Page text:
- I get that they needed there to be some risk to the people inside the Matrix for the sake of dramatic tension, but the way they went about it in the movies is totally unbelievable. Like when people plugged into the Matrix sustain wounds in the simulation and we see them coughing up blood in the real world. How is it even physically possible for their blood to have gotten outside their completely intact real-world blood vessels? Even if we accept that somehow death in the Matrix can result in brain death in real life, and the movie just took some liberties with the depiction, the machines are dependent on the plugged-in humans. It makes no sense for them to forgo putting in some countermeasure to insulate the humans' vital functions from imagined trauma. They wouldn't want their batteries or CPUs or whatever they use them for crapping out at random because they think they just got liquefied by a truck or bumped off in a gangland execution.
- They would want that, if that's another part of why the earlier, or "perfect" version of the matrix failed. Those perfections apparently caused people to "reject the program", and "whole crops were lost", which is a lot worse than people just dying when a real life-based matrix tells them they would.
- Alternatively the Matricians do have those countermeasures, the Zionists do not, since they are hacking into the system, and it has no reason to keep them safe.
- The dead are the food source for the living, so the Matrix can still benefit from random deaths among the crop.
The Trainman is better than the Matrix?
- Is there even a smidge of justification why the Trainman could curbstomp Neo? Ok, so he "buit that place and sets the rule". So what? The Matrix built, well, the Matrix, and it sets the rules there, like bestowing the Agents with supernatural abilities, and Neo still trashed them or at least kept up with them. And Trainman obviously couldn't have a fraction of the Matrix's resourses, could he? So what the hell is he?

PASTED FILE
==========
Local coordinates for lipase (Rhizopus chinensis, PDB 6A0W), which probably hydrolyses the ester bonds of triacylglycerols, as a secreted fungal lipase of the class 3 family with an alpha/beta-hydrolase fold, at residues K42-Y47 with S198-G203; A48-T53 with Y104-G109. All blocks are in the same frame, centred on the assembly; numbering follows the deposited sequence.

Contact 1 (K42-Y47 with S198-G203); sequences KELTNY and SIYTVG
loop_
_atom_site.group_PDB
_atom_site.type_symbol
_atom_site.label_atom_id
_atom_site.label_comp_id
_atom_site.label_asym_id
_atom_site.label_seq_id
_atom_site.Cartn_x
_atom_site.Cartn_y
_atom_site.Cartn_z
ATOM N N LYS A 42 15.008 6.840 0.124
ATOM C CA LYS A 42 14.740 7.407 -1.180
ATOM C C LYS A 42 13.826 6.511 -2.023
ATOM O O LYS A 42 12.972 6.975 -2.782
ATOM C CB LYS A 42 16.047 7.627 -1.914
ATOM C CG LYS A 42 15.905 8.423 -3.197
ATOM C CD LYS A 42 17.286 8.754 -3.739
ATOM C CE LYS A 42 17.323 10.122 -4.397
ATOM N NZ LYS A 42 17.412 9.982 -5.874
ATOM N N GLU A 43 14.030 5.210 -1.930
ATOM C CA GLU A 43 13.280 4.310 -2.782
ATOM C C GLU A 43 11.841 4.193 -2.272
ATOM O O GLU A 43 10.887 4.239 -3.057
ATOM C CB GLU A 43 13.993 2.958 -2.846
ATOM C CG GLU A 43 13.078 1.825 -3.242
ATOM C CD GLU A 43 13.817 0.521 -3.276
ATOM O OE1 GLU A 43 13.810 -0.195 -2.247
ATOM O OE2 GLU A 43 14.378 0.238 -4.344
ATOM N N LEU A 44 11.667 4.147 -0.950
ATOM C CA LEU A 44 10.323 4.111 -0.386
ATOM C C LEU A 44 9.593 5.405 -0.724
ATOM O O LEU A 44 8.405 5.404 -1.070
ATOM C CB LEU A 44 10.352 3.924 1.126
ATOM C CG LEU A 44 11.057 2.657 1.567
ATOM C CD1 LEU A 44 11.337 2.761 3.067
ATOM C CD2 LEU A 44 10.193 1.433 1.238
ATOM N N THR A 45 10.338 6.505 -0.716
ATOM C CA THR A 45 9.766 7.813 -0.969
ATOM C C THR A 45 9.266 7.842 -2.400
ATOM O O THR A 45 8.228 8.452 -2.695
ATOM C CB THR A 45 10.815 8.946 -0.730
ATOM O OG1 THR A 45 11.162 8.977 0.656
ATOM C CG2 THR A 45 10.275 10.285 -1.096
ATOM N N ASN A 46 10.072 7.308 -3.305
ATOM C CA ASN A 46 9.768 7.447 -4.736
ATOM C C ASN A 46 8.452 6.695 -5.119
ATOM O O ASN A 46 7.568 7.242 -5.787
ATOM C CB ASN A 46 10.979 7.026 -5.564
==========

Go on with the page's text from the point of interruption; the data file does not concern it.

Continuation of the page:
- The cheat codes for Tomb Raider 1 don't work in Tomb Raider 2. Neo had power over the Matrix at that point, not over every computer network, and not over the Trainman's specific demesne.
- The Matrix makes its own rules but it's agents are hidebound by those same rules in a way the Trainman is not. The Trainman has no need to maintain any Masquerade or concern himself with losing human batteries, so he can build a system where he is effectively invincible.
The no-pill scenario
- What would have happened if Neo had refused to take either pill? Think of it: he gets the choice of ingesting two pills, and he has absolutely no idea what's in them. For all he knew, one (or both) could have contained cyanide. Would they have forced Neo to swallow the blue one? That would have been awkward, to say the least.
- Why? If he refuses to take the red pill, then he's just another "slave of the system" whom zionists have absolutely no problem killing. So they would've either forced him to take the blue pill (not shove it down his throat, of course, just put a gun to his head) or simply shot him.